That advertisement reads:

To Surveyors

Ten Guineas will be given for the most approved Plan, Specification and Estimate for building a PIER at CLEVEDON to be delivered on or before the 1st day of January 1829.  The Subscribers to the Undertaking will attend at the Hotel on that date at 12 o’clock for the purpose of deciding on the merits of the Tenders.   For further particulars apply Mr HOLLYMAN, Clevedon.

The hotel in question, Jane Lilly explains, would have been the old Royal Hotel, formerly on the site of the Friary in Hill Road, and more often known in these advertisements as Stokes’s Hotel.  The final decision on the design for the Pier would be with the ‘subscribers’ to this project – a heavy responsibility indeed.

How we would love to find those plans, specification and costs prepared for decision making on January 1st, 1829 – can anyone help with that? 

Part 3. Raising the money

The newspaper sources tell us that having already got ‘subscribers’ – people who have committed to buying shares in the Clevedon Pier Project – the search for more ‘shareholders’ was clearly under way by the 17th of January, 1829.  One can only imagine what an imperative was the need to raise money for such a big building project. This advert also assures us there were plans and specifications to be seen.

Citation: British Newspaper Archive

The 17th January 1829 advert in the Bristol Mirror states:

Clevedon Pier

Any person wishing to become Shareholders of the Pier, about to be erected at Clevedon, will be pleased to apply to Mr T STROUD, Wine Street, Bristol where the Plans and Specifications may be seen. 

This advertisement was repeated at least three times but there then seems to be a bit of a gap in the newspaper record as to what happened next. Our search strategy for finding primary newspaper sources about the Pier is, for the moment, confined to the British Newspaper Archive online search facility. However, it may well be that records of subscribers and shareholders may well be somewhere else – perhaps in a private collection. For the moment we can’t say exactly who ‘bought into’ the 1830 pier project and in fact there seems to be a bit of lull in the newspaper records until 1834.

Just to say: fortunately we do have access to the full records, including shareholders, of the Clevedon Pier Company which succeeded in building and opening Clevedon Pier thirty years later in 1863. Those records (held in a private collection) are currently being digitised by the Pier Trust’s volunteer archive team so that, in the future, the Pier Trust can share them with the public.

Part 4. A lull and then interest re-starts in 1834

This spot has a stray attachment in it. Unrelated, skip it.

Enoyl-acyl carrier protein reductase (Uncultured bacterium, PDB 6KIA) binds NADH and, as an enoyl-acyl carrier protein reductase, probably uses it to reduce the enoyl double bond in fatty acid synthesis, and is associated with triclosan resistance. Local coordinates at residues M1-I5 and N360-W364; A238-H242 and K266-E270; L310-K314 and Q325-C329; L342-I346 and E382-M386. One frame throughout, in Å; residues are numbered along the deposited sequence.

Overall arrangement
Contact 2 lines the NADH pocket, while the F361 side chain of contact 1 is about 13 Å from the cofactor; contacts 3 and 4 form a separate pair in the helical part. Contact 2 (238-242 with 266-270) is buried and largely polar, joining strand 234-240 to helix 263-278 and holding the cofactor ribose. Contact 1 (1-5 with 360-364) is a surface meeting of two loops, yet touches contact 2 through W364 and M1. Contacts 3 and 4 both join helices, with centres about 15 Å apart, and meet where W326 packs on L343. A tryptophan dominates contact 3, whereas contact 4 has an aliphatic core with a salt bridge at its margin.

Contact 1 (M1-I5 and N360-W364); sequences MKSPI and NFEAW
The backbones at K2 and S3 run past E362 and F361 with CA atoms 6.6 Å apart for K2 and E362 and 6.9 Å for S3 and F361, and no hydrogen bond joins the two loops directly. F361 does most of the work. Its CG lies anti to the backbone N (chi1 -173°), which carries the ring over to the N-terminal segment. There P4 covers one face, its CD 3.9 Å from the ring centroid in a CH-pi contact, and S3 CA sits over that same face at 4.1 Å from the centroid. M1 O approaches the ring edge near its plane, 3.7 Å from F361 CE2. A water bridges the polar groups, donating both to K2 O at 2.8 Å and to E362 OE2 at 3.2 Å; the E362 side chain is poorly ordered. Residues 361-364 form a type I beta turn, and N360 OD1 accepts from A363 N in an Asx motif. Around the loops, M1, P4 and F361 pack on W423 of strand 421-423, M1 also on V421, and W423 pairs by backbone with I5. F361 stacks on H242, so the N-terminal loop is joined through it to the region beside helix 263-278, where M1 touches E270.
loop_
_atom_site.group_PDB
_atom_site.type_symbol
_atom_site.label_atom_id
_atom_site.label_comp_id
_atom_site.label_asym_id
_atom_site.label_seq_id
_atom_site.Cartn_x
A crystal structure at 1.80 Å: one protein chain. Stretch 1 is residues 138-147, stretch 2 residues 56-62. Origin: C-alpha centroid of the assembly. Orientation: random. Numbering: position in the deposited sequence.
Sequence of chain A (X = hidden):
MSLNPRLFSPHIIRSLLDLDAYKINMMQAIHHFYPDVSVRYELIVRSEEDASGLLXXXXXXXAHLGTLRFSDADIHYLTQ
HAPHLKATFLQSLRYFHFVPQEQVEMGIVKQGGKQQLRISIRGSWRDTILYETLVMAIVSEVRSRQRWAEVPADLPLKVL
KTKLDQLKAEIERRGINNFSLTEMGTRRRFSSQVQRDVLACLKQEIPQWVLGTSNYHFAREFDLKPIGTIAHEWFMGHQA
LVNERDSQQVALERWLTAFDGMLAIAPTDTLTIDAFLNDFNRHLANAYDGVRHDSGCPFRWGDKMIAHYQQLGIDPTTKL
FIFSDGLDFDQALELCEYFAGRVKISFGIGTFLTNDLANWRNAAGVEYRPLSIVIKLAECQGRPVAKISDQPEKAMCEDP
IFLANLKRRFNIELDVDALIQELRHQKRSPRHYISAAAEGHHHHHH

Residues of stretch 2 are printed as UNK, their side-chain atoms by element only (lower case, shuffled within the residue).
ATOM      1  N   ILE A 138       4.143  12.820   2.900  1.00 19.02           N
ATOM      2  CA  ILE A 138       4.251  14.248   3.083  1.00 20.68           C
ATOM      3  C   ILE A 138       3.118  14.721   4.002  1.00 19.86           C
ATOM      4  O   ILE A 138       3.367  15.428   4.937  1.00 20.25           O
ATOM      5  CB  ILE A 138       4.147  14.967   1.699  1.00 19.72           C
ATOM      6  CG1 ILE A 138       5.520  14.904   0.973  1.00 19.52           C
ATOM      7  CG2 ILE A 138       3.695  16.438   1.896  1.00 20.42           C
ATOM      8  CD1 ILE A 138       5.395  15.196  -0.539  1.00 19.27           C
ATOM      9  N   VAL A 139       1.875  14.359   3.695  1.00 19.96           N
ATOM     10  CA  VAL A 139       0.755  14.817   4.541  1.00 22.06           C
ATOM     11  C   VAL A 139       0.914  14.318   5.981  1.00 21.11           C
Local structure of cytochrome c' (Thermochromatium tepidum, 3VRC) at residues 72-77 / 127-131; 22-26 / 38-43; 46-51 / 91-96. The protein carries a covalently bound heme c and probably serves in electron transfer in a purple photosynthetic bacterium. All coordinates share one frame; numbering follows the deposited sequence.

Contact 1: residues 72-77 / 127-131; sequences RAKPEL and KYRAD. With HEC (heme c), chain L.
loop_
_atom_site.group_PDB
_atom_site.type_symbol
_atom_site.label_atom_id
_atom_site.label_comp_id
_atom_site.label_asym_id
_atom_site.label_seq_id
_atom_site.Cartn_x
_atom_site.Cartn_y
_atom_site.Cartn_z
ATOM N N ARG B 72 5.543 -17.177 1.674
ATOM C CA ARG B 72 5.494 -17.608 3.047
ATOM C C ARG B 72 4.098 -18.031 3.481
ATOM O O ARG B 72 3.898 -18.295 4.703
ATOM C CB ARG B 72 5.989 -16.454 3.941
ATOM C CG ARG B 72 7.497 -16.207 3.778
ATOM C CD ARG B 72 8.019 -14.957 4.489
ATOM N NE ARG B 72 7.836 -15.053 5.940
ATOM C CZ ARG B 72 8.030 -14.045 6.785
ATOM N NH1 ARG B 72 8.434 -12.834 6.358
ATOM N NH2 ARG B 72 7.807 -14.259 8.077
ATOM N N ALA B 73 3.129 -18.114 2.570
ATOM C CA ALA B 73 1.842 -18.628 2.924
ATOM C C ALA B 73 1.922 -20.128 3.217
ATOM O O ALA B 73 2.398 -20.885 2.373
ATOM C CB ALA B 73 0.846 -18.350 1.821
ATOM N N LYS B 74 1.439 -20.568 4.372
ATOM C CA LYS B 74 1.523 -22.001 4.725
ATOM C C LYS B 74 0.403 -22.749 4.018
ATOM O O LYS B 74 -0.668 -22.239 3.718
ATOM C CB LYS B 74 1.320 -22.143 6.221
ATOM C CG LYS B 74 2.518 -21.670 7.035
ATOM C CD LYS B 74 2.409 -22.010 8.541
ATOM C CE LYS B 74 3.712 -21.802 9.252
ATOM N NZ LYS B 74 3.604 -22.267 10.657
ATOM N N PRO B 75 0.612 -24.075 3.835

Initial research into newspapers as a primary source of information indicates a bit of a gap from the end of the 1820s decade until 1834. There may, of course, be more newspaper reports elsewhere which are currently not listed on the British Newspaper Archive.  However the reports that can be found are to do with postings about meetings to discuss the building of a pier at Clevedon which are planned and adjourned and delayed and re-planned, right up to December 1834.  Here’s just one example of an ADJOURNED MEETING (sic) to be held at Stokes’s Hotel.

Citation: British Newspaper Archive

Just as a reminder from this week’s ArchiveInFive Part 2 – ‘the hotel would have been the old Royal Hotel, formerly on the site of the Friary in Hill Road, and more often known in these advertisements as Stokes’s Hotel.

Another advertisement for shareholders posted in the Bristol Mercury on the 27th September 1834 indicates money is being raised through the sale of shares and Jane Lilly’s transcript tells us what that advert says:

Clevedon, on the Bristol Channel, 12 miles from Bristol. The numerous visitors frequenting this unrivalled watering place, and its inhabitants, are respectfully requested to attend a meeting which will be held at the Hotel, Clevedon, on Wednesday the 8th of October next at ten o’clock, to name a surveyor to prepare plans, specifications and estimate and fixing the situation for erecting a PIER for the use of the Steam Packets* etc. As a large sum is already subscribed, it is requested that all parties inclined to take shares of £16 each to attend to sign their name to propositions which will then be produced.  Sir A  Elton Bart is to requested to preside.   Information is to be obtained from Mr W Hollyman at Clevedon. If by post to be post paid.